People Are Running!
Statistics show that jogging is part of the daily routine of one third of the people in the Soviet Union. Twenty-five million in the United States, a recent estimate claims, are running. The running fever first struck in the 1960’s. What are the benefits? And the hazards?
“PHYSICALLY active rats live 25 percent longer than sedentary ones.” Experiments have already proved that, we are told. This has not yet been established in the case of humans, but the indications are that longevity is favorably affected by exercise.
One pathologist said that, on the basis of autopsies he has performed, two out of three deaths are premature and are related to loafer’s heart, smoker’s lung and drinker’s liver. The U.S. Administration on Aging said: “Disuse is the mortal enemy of the human body. We know today that how a person lives, not how long he lives, is responsible for many of the physical problems normally associated with advanced age.” Similarly one doctor observed: “Most of us don’t wear out. We rust out.”
Everyone believes in some kind of exercise, but many do not believe in sweating. Easy solutions, neatly packaged, 30 minutes of sweatless exercise a week, and a drinking man’s diet—that is today’s something-for-nothing syndrome. The American Medical Association’s Committee on Exercise and Physical Fitness condemned effortless exercisers: “They do not provide any hidden benefits or values. Their most serious shortcoming is that most of them do little to improve the fitness of the heart and lungs, which are most in need of exercise today.” Strenuous, prolonged exercise is the need, the committee said.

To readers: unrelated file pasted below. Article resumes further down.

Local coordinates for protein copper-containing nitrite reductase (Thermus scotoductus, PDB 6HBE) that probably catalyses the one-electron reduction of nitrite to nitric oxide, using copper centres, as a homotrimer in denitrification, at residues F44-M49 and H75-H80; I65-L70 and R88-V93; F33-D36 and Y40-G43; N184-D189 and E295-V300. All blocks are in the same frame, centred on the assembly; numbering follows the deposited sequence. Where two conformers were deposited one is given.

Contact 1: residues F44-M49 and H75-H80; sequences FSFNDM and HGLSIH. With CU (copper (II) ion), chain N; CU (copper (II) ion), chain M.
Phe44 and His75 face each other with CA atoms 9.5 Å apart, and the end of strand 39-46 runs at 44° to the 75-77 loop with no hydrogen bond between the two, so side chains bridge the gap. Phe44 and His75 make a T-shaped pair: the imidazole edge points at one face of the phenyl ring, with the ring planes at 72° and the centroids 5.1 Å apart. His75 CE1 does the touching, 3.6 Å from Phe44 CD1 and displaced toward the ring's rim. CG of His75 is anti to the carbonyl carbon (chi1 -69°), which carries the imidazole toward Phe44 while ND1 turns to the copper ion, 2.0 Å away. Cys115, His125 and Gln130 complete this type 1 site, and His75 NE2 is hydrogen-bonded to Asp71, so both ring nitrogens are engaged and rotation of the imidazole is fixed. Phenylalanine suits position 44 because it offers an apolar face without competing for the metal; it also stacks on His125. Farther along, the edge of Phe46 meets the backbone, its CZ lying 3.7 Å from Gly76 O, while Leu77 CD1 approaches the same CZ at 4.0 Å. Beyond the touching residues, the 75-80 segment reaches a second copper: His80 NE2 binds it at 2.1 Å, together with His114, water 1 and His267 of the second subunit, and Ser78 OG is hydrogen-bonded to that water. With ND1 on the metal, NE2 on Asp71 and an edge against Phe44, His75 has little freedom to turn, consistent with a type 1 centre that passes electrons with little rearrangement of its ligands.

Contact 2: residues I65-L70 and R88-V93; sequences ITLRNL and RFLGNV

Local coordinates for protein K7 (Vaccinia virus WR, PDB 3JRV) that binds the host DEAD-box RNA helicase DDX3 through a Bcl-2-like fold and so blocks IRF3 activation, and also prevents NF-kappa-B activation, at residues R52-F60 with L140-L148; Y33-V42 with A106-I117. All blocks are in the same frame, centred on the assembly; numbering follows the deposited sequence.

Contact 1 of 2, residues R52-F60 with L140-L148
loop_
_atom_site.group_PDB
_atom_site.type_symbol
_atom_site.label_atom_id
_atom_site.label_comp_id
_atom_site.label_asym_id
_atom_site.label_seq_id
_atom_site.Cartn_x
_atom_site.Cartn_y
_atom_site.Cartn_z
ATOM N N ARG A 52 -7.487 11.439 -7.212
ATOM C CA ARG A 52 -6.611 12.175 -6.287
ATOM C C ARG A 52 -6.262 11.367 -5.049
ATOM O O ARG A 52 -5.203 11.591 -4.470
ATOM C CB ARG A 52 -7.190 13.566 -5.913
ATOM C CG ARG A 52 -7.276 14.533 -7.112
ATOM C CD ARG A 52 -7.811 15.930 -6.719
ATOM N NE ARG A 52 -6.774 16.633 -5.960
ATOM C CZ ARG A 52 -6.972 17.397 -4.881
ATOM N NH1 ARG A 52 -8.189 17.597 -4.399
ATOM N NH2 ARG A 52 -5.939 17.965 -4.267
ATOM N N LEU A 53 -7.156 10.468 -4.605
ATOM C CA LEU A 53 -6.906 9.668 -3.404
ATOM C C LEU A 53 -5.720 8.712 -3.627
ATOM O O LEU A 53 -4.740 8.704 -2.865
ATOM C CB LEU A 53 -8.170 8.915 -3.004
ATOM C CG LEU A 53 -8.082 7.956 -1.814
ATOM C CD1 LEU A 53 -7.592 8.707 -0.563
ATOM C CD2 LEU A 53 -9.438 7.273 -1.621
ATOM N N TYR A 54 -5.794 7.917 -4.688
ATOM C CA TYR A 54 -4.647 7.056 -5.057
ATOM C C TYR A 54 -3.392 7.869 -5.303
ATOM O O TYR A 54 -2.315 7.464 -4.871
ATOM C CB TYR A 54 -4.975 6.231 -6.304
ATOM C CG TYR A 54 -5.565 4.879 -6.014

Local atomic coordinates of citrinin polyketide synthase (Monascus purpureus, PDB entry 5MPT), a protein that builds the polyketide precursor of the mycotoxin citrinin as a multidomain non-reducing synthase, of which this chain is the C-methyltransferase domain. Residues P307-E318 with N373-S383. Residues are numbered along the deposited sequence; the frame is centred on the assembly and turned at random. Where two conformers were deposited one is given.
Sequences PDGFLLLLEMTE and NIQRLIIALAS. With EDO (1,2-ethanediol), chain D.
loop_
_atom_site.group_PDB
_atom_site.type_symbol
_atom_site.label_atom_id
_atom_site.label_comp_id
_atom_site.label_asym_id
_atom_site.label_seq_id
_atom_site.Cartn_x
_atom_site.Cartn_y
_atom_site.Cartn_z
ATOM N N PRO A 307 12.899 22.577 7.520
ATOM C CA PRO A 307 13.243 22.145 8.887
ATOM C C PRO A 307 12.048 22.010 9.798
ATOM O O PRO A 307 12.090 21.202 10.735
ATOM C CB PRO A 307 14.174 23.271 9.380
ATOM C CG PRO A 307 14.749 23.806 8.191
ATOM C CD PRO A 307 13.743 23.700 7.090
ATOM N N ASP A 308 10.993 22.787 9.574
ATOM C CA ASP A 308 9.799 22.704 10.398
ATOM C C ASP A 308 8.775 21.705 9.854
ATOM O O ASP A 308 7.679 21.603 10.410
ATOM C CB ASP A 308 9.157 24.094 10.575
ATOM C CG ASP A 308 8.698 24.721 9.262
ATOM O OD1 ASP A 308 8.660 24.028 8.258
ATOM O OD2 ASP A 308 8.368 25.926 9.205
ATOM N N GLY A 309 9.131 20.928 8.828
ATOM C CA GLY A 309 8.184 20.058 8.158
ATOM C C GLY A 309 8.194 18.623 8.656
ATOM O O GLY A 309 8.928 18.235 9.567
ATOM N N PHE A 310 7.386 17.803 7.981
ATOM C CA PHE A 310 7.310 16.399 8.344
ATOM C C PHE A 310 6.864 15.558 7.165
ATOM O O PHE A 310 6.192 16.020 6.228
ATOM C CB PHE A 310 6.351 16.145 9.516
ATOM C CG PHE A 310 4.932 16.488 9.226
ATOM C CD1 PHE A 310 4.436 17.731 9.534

Running makes you lose weight—a plus for your heart. Not only does it burn up fats, it also curbs hunger. Low blood sugar is a stimulus to hunger, but exercise releases fats into the bloodstream for energy, so the blood-sugar level does not drop appreciably. Interestingly, a study with pigs confirmed this. Forty-five jogged on treadmills, another group loafed. Food was kept before both groups. The sedentary pigs ate more than the joggers, and at the end of the test the runners weighed 20 pounds* less than those that loafed.
It is a common belief that those who do heavy exercise, or work, need meat. It is energy that is needed for strenuous exercise, and it does not come from the consumption of meats. Mexico’s renowned Tarahumara Indians run 150-mile* races for fun, in mountainous terrain, and do it on practically no meat, milk or eggs. Their food is primarily beans, squash and corn. Not only do they have such amazing endurance, they also live, on the average, extremely longer lives. A well-planned vegetarian diet supplies the body’s needs.
Interestingly, a university professor found that over a four-year period medical claims for sedentary men averaged $400 (U.S.), but only $200 for regular exercisers. One life-insurance firm reduced premiums as much as 20 percent for those who did 20 minutes of exercise, three times weekly, that made their heart and lungs work hard.
Dr. T. J. Bassler, a marathoning pathologist, contends: “It is biologically impossible for atherosclerosis to progress in anyone capable of even walking the 42-kilometer distance [the distance of the marathon].” He further said: “Until there is autopsy evidence of fatal atherosclerosis among marathon runners, it seems prudent to advise this lifestyle for the prevention of this disease.”
The New England Journal of Medicine did come back with autopsy evidence of the disease causing death to one runner, and other cases where autopsies showed advanced atherosclerosis. Several cases are also known where long-distance runners, including marathoners, have died of heart attacks. There is no dissent from the fact that exercise is valuable, but exercise programs must be tailored to the individual.
Dr. Chris Barnard, the heart-transplant surgeon, does some jogging. He is not enthused, however, about the craze it has become. Especially is he concerned about where so much of the running is done—in cities. “A study presented in Cape Town some years ago,” he said, “found that city pigeons had seven times the amount of lead in their bones than that in their country cousins.” He added: “Every main road is a sewer of noxious gases from car exhausts.”